National Planning Holding Temporarily Stops Selling American Reality Capital Properties’ Nontraded REIT sales After Disclosure of $23M Accounting Error, Institutional Investor Securities Blog, October 31, 2014

June 13, 2014

Broker Headlines: Former Wells Fargo Broker Must Pay Back Firm $1.2M, Morgan Stanley CEO Wants to Lower Broker Compensation, & Representatives Oppose Best Interest Rules

Ex-Wells Fargo Advisors Broker Must Pay Back Firm $1.2M
A Financial Industry Regulatory Authority panel says that Philip DuAmarel, a former Wells Fargo Advisor (WFC), must pay his former employer back almost $1.3 million. The panel denied his claim that the firm oversold its corporate stock plan services during his recruitment. They told him to pay back the unvested part of an upfront loan he received when he became part of Wells Fargo.

DuAmarel worked for the firm for less than three years when he left in 2010 for Bank of America (BAC) Merrill Lynch. He contended that when the firm was recruiting him he was misled about Wells Fargo’s ability to serve corporate stock plans and also regarding how much he could make for helping executives with their company’s stock trades. DuMarel’s attorney said that the broker left when it became obvious he wouldn’t be able to work with clients they way he did when he was at Citigroup (C) Global Market’s Smith Barney.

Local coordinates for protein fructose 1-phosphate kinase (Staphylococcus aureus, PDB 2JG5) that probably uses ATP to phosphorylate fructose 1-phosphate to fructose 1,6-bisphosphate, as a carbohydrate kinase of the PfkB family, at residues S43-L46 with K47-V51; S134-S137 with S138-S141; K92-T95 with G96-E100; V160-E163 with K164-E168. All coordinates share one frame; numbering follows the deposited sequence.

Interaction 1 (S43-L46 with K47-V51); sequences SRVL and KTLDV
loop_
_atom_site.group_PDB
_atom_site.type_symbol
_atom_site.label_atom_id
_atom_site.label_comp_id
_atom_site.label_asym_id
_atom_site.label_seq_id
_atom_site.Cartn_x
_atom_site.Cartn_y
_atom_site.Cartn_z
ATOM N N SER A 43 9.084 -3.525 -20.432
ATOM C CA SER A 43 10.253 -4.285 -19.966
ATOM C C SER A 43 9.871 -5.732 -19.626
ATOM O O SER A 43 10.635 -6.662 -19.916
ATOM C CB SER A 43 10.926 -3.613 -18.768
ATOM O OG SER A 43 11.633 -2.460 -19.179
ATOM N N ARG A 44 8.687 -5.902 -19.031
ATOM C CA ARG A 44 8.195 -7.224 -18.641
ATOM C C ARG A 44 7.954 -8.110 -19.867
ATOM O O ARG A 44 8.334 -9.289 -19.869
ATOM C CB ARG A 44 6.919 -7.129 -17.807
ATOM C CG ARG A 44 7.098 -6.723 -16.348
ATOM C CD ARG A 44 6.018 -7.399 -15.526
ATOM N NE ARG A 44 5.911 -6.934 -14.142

Morgan Stanley CEO Seeks To Give Brokers Reduced Payouts
James Gorman, the CEO of Morgan Stanley (MS), said he wants to reduce broker payouts relative to revenue. This could mean that compensation in the wealth management business could drop to 55% of revenue, which is down 5% from last year. He said the reduction could be attributed to an increase in lending and banking products that garner less commission for advisers and fee-based accounts that offer a larger revenue/dollar of client assets (as opposed to accounts where commissions are involved).

Gorman, who made his statements at the firm’s yearly financials conference, also talked about how recruiting expenses was another area that was buoying cost ratios in the brokerage division. He said that the industry had arrived at a breaking point regarding how many veteran financial advisers could be traded back and forth among the biggest firms.

Brokers Oppose DOL’s Proposed Rule About Clients’ Best Interests in Retirement Accounts